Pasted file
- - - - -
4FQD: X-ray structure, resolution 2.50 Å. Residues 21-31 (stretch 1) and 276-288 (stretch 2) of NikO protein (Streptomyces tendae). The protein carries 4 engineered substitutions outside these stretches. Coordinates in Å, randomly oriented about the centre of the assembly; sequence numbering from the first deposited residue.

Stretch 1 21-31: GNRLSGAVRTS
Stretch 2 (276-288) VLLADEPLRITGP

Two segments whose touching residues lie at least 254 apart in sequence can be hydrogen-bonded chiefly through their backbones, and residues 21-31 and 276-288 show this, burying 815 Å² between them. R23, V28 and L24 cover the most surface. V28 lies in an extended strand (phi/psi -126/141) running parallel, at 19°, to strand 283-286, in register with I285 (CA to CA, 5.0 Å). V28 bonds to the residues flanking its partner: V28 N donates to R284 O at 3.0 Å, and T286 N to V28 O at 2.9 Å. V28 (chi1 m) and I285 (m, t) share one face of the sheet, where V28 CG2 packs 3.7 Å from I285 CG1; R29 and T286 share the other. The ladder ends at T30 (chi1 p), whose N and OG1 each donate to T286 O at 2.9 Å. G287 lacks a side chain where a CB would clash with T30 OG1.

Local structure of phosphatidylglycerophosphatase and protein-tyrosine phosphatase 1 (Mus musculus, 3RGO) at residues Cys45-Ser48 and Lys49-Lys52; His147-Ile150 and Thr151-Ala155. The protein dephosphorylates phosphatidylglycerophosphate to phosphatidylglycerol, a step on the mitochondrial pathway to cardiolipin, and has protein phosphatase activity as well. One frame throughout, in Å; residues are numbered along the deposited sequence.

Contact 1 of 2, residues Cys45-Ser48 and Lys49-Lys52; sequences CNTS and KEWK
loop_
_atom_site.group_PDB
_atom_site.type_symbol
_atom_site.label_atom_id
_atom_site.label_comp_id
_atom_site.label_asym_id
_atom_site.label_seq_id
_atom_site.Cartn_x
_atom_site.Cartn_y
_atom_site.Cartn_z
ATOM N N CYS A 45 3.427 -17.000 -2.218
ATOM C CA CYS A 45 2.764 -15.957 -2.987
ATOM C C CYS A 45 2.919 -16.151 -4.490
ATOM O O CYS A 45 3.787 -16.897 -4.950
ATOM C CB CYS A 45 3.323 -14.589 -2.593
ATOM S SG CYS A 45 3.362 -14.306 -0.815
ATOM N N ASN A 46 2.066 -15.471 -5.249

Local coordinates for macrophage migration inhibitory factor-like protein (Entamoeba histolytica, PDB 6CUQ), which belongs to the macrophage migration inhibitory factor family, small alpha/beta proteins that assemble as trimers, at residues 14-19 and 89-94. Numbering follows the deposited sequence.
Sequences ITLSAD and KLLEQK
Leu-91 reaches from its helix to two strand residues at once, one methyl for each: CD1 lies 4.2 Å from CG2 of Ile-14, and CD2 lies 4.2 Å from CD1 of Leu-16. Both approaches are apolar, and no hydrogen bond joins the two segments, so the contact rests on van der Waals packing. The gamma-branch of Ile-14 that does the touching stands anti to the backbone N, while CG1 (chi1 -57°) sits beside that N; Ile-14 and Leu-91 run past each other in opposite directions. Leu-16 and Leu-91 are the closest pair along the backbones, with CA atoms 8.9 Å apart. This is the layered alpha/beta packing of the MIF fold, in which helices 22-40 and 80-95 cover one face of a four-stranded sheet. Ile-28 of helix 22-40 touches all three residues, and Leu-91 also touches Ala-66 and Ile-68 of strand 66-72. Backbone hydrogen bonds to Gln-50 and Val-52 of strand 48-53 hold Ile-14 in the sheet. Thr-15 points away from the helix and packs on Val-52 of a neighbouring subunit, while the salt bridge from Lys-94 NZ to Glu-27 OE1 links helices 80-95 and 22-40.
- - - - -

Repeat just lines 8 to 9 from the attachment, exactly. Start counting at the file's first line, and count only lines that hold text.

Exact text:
_atom_site.group_PDB
_atom_site.type_symbol